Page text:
We’ve all had that moment where a workout has hit us harder than we might expect. If you’ve dedicated any time at all to your physical fitness – even if you’ve been for a particularly lengthy or intense walk – then you’ll know the feeling of hitting the wall, of breaking through that wall, and of managing to beat your personal best, walk longer than you previously had, or push through the discomfort to start seeing serious results.
Unfortunately, sometimes, that feeling of triumph can be swiftly followed by more discomfort in the morning, as you wake up and realise your muscles aren’t going to like you much for the next day or two. Sometimes, your punishment for a particularly gruelling workout can come almost immediately after you’ve finished. Here are 5 ways you can recover after a strenuous workout. Some of these tips may apply to you, and some may not, so be sure to keep your personal situation in mind when you’re considering which of these methods to go for!
1. Use a massage gun
If applied properly, a massage gun can be a great way to relieve muscle tension and pain and get you ready for the next workout that much quicker. If you don’t know what a massage gun is, here’s a quick primer; it’s essentially a percussive tool that applies repetitive force to an area, thus relieving some of the stiffness and pain you might feel after a particularly difficult workout. There’s strong evidence these guns can work if you’re looking to relieve tension.
With that said, there are also some caveats to using a massage gun. They’re not appropriate devices in every situation; using them for a short period of time goes a long way, so don’t just hammer your muscle into oblivion. It’s also important to make sure you pick up the right massage gun for you, because there are plenty of different models and types, and they’re all geared towards different demographics. If you need more info, check this out for honest reviews on the latest and best massage guns available.
2. Keep your hydration up
One of the underappreciated aspects of a strenuous workout is the loss of water through sweating. When you’re working out, you always need to keep a bottle of water or sports drink handy; you’re going to be losing a lot of your body’s water when you’re sweating it out, so replacing it is essential. Not doing so could mean that your muscles cramp up quicker and you experience exhaustion faster, which obviously isn’t ideal when you’re working out.
It’s a myth that you can only drink water when you’re exercising, but it’s the best drink to keep with you simply because it’s bland enough that it won’t distract you from your workout. Other good drinks include tea, coconut water, or milk, all of which can hydrate you and keep your energy levels up. Try to steer clear of sugary or fatty drinks, though, because they could negate the results of your workout, even if they do make you feel good in the moment.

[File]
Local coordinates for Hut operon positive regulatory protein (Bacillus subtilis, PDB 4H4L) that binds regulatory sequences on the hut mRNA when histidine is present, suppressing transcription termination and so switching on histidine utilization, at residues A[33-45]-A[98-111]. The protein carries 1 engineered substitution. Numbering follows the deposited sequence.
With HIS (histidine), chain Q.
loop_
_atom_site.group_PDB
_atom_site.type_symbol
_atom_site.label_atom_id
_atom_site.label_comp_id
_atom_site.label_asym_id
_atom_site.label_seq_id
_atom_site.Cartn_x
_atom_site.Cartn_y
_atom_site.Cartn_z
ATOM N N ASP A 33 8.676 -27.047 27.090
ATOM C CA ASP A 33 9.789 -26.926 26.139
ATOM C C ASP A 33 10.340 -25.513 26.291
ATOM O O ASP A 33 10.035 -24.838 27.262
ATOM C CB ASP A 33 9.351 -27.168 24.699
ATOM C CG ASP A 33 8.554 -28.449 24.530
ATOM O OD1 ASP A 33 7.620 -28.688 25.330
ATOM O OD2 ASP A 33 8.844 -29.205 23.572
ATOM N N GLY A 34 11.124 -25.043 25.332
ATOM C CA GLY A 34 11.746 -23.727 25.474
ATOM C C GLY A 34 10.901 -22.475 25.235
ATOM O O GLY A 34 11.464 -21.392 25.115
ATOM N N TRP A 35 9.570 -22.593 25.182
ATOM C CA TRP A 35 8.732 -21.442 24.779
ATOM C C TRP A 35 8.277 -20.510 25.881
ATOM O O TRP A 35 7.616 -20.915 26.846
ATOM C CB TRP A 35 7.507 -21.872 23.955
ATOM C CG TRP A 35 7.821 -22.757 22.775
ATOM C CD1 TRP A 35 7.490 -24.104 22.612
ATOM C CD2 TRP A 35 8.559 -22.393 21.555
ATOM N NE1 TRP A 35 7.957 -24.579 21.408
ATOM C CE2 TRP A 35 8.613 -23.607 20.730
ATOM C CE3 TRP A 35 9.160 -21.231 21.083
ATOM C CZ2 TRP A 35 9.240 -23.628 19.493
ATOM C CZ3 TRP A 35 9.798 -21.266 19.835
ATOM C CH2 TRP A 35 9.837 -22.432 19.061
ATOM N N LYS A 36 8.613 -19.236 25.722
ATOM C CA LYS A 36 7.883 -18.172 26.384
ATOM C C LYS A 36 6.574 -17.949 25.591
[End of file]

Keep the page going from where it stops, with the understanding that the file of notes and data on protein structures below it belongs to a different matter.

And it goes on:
3. Keep exercising on rest days
Don’t get us wrong – we’re not advocating a 5k sprint or a round of weights on your rest days. Doing this could cause serious injury; giving your muscles the proper time to rest and recuperate is of paramount importance. However, if you truly want to help your muscles heal, then you can do a less strenuous, less demanding form of exercise to keep your blood flowing and keep your muscles working at a low level. Letting them rest too much will only prolong your discomfort.
Walking is a great exercise to do while you’re waiting for your muscles to heal. It keeps you active, improves your mental health significantly, and can even be done socially to keep your motivation levels up. Exercising while you’re feeling sore from a hard workout can feel counterintuitive, but you’ll start feeling the benefits as soon as you limber your muscles up, so just make sure to get out there and walk. If you don’t feel up to walking, at least try to move your muscles as much as you can.
4. Cool down after your workout
While you can’t necessarily prevent DOMS (delayed onset muscle soreness), you can alleviate its effects somewhat by making sure to incorporate a proper cooldown into your workout. Cooling down ensures that you don’t overdo it; if you don’t cool down, you could experience lightheadedness or dizziness, and this could lead to fainting if you’re not careful (although this only tends to happen in a small amount of cases).
For a good cooldown, you could consider a walk on the treadmill if you’re at the gym, or slowing down your pace to a gentle jog or even a walk if you’re running outside. You could also think about building some light yoga into your cooldown session; this can help you to stretch your muscles out and keep yourself moving while making sure you’re not pushing yourself too hard during the cooldown period.
5. Don’t overdo it
One of the biggest ways you can recover faster after a strenuous workout is, unfortunately, not to overdo it in the first place. Often, the cause of being laid low is simply that you worked out too hard; you pushed yourself beyond your limit, which is fine to a certain extent, but then you kept going, and now your body is screaming at you to stop.
The best way to avoid this is to pace your workout. Make sure you know what you’re getting into before you start; create a list of all the exercises you want to do and go over them before you begin, ensuring that they’re safe and productive at the same time. This will help to seriously limit the extent to which you have to recover after your workout finishes.